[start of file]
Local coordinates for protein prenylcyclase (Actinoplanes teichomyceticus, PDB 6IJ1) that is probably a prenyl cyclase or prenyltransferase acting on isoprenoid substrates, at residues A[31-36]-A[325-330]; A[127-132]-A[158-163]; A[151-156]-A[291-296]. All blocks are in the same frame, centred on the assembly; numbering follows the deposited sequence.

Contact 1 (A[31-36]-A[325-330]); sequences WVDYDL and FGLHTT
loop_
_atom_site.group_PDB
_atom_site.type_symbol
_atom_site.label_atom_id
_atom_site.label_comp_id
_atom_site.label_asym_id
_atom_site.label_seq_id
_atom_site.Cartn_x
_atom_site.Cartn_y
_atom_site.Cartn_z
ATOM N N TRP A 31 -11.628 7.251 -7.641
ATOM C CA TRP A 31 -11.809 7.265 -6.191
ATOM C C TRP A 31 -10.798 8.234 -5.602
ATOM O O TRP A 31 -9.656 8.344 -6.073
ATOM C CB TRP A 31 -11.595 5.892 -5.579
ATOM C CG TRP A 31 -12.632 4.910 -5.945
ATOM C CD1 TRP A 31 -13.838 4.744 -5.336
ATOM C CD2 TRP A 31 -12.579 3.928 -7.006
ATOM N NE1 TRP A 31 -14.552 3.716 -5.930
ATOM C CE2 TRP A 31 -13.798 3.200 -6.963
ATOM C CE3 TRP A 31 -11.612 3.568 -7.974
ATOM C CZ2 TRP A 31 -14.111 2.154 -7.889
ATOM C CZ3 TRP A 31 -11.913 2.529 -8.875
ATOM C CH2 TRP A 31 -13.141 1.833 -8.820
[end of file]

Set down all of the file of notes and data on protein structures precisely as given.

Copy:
Local coordinates for protein prenylcyclase (Actinoplanes teichomyceticus, PDB 6IJ1) that is probably a prenyl cyclase or prenyltransferase acting on isoprenoid substrates, at residues A[31-36]-A[325-330]; A[127-132]-A[158-163]; A[151-156]-A[291-296]. All blocks are in the same frame, centred on the assembly; numbering follows the deposited sequence.

Contact 1 (A[31-36]-A[325-330]); sequences WVDYDL and FGLHTT
loop_
_atom_site.group_PDB
_atom_site.type_symbol
_atom_site.label_atom_id
_atom_site.label_comp_id
_atom_site.label_asym_id
_atom_site.label_seq_id
_atom_site.Cartn_x
_atom_site.Cartn_y
_atom_site.Cartn_z
ATOM N N TRP A 31 -11.628 7.251 -7.641
ATOM C CA TRP A 31 -11.809 7.265 -6.191
ATOM C C TRP A 31 -10.798 8.234 -5.602
ATOM O O TRP A 31 -9.656 8.344 -6.073
ATOM C CB TRP A 31 -11.595 5.892 -5.579
ATOM C CG TRP A 31 -12.632 4.910 -5.945
ATOM C CD1 TRP A 31 -13.838 4.744 -5.336
ATOM C CD2 TRP A 31 -12.579 3.928 -7.006
ATOM N NE1 TRP A 31 -14.552 3.716 -5.930
ATOM C CE2 TRP A 31 -13.798 3.200 -6.963
ATOM C CE3 TRP A 31 -11.612 3.568 -7.974
ATOM C CZ2 TRP A 31 -14.111 2.154 -7.889
ATOM C CZ3 TRP A 31 -11.913 2.529 -8.875
ATOM C CH2 TRP A 31 -13.141 1.833 -8.820